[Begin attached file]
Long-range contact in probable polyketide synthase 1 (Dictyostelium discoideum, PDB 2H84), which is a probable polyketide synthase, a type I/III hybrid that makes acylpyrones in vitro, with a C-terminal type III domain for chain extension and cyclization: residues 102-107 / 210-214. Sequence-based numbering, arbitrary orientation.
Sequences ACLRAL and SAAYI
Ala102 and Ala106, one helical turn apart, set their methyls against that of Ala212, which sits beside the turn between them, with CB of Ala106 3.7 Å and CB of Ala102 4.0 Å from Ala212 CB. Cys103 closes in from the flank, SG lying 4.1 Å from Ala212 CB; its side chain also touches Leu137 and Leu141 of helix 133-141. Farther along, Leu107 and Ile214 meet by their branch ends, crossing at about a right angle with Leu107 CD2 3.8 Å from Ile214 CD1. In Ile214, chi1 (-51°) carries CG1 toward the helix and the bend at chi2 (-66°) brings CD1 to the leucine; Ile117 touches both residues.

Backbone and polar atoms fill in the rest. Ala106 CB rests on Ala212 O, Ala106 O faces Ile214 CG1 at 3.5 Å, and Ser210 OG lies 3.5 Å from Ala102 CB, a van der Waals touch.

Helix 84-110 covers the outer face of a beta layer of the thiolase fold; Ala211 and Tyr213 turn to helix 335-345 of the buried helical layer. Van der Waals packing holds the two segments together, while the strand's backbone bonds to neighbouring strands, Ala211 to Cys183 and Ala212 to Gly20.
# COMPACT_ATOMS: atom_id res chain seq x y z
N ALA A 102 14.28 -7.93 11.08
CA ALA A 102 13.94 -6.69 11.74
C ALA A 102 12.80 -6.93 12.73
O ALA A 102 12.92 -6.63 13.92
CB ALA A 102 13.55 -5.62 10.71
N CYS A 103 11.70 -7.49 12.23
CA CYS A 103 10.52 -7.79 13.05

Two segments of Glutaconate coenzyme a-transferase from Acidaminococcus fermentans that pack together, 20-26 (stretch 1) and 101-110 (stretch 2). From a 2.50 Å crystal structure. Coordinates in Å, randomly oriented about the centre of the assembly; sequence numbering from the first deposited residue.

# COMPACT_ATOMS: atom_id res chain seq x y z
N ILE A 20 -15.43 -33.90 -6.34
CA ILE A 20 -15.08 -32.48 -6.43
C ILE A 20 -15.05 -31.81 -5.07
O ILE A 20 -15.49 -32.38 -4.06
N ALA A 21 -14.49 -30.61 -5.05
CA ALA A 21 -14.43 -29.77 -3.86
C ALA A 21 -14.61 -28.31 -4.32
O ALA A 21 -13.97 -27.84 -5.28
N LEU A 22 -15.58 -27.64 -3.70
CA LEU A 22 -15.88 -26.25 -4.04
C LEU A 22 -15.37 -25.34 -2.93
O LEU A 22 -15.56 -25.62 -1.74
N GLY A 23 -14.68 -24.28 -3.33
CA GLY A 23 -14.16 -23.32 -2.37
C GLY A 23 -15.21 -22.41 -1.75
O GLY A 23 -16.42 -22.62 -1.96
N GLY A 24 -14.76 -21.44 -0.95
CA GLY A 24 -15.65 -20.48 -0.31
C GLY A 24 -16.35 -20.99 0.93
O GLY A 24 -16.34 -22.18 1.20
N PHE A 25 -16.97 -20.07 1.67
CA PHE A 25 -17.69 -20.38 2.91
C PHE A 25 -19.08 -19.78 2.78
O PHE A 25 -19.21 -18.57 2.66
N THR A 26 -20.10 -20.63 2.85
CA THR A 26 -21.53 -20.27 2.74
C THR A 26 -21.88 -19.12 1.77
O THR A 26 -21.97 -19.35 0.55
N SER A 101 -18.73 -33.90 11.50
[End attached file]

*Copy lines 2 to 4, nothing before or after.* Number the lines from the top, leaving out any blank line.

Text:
Sequences ACLRAL and SAAYI
Ala102 and Ala106, one helical turn apart, set their methyls against that of Ala212, which sits beside the turn between them, with CB of Ala106 3.7 Å and CB of Ala102 4.0 Å from Ala212 CB. Cys103 closes in from the flank, SG lying 4.1 Å from Ala212 CB; its side chain also touches Leu137 and Leu141 of helix 133-141. Farther along, Leu107 and Ile214 meet by their branch ends, crossing at about a right angle with Leu107 CD2 3.8 Å from Ile214 CD1. In Ile214, chi1 (-51°) carries CG1 toward the helix and the bend at chi2 (-66°) brings CD1 to the leucine; Ile117 touches both residues.

Backbone and polar atoms fill in the rest. Ala106 CB rests on Ala212 O, Ala106 O faces Ile214 CG1 at 3.5 Å, and Ser210 OG lies 3.5 Å from Ala102 CB, a van der Waals touch.